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Treadmill Performance & Cardiac Mortality

Treadmill Performance & Cardiac Mortality
Author Information (click to view)

Haitham M. Ahmed, MD, MPH

Cardiology Fellow
Johns Hopkins University School of Medicine

Haitham M. Ahmed, MD, MPH, has indicated to Physician’s Weekly that he has no financial disclosures to report.

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Haitham M. Ahmed, MD, MPH (click to view)

Haitham M. Ahmed, MD, MPH

Cardiology Fellow
Johns Hopkins University School of Medicine

Haitham M. Ahmed, MD, MPH, has indicated to Physician’s Weekly that he has no financial disclosures to report.

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Exercise stress tests are commonly used to determine if patients need invasive cardiac testing and to inform treatment decisions. Patients with abnormal electrocardiograms (EKG) findings during exercise or who develop symptoms suggestive of abnormal heart strain during tests are referred for angiography. Those with normal EKG readings and no alarming symptoms during exercise typically do not require further testing.

“Stress test results are currently interpreted as ‘either/or’ results, but we know that heart disease is not binary—it’s a continuum of disease,” explains Haitham M. Ahmed, MD, MPH. “Coronary heart disease starts at a young age and continues to progress over decades. It’s a mistake to wait until coronary blockages are severe enough to cause symptoms, a heart attack, or death. Several exercise-based risk scoring systems are already in use, but these often focus on patients with established heart disease or overt signs of cardiovascular trouble. It would be beneficial to find exercise stress test variables that are most helpful for estimating long-term cardiovascular risks earlier in the continuum.”

 

Quantifying Risk

For a study published in Mayo Clinic Proceedings, Dr. Ahmed and colleagues analyzed data from more than 58,000 exercise stress tests to determine which routinely collected variables most strongly correlate with survival. The authors then derived a fitness risk score, dubbed the FIT Treadmill Score, to predict 10-year survival. “We wanted to precisely quantify risk by age, gender, and fitness level, and with a simple equation that required no additional testing beyond the standard stress test,” says Dr. Ahmed.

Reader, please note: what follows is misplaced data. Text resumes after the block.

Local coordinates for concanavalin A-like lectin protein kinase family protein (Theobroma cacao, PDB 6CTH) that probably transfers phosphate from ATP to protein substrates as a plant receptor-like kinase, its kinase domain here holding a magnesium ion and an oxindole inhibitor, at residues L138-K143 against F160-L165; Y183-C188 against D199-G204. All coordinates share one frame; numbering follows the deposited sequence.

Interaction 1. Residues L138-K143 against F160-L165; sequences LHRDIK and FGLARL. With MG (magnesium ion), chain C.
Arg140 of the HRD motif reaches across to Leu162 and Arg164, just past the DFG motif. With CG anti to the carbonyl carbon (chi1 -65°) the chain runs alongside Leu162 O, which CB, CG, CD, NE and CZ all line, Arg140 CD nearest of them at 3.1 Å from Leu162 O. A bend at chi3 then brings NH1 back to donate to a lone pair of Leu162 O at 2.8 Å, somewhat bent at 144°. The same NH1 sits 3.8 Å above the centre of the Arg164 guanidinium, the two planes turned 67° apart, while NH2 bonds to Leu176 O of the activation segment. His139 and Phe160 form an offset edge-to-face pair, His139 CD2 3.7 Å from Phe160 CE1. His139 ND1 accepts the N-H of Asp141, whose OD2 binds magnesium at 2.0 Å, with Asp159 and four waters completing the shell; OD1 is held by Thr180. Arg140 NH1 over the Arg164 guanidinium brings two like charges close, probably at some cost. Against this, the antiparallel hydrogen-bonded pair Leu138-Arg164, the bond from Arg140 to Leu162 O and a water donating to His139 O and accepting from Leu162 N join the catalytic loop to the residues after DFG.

According to the study, fitness level was the single most powerful predictor of death and survival, even after accounting for other important variables. “This finding underscores the profound importance of heart and lung fitness,” Dr. Ahmed says. Age, sex, peak metabolic equivalents of tasks, and the percentage of maximum predicted heart rate achieved were identified as being the most highly predictive of 10-year survival. Scores ranged from -200 to 200, with patients scoring above 0 having a higher 10-year survival than those in the negative range. Patients scoring 0 or higher had at least a 97% chance of surviving over the next 10 years.

 

Easily Applicable

“The FIT Treadmill Score was easy to calculate and costs nothing beyond the cost of the treadmill test itself,” says Dr. Ahmed. “The scores we collect reflect the complex nature of cardiovascular health and can offer important insights to clinicians and patients. Physicians can use this score as a meaningful way to illustrate risk among those who undergo cardiac stress testing. This may motivate patients with poor results to make changes to become more physically active.” Dr. Ahmed notes that the study team intends to roll out the FIT Treadmill Score to external populations to further validate their results.

Readings & Resources (click to view)

Ahmed HM, Al-Mallah MH, McEvoy JW, et al. Maximal exercise testing variables and 10-year survival: fitness risk score derivation from the FIT Project. Mayo Clin Proc. 2015;nn(n):1-10. Available at:

 

Ahmed HM, Blaha MJ, Nasir K, Rivera JJ, Blumenthal RS. Effects of physical activity on cardiovascular disease. Am J Cardiol. 2012;109:288-295.

 

Ahmed HM, Blaha MJ, Nasir K, et al. Low-risk lifestyle, coronary calcium, cardiovascular events, and mortality: results from MESA. Am J Epidemiol. 2013;178:12-21.

 

Nes BM, Vatten LJ, Nauman J, Janszky I, Wisløff U. A simple nonexercise model of cardiorespiratory fitness predicts long-term mortality. Med Sci Sports Exerc. 2014;46:1159-1165.

 

Al-Mallah MH, Keteyian SJ, Brawner CA, Whelton S, Blaha MJ. Rationale and design of the Henry Ford Exercise Testing Project (the FIT Project). Clin Cardiol. 2014;37:456-461.

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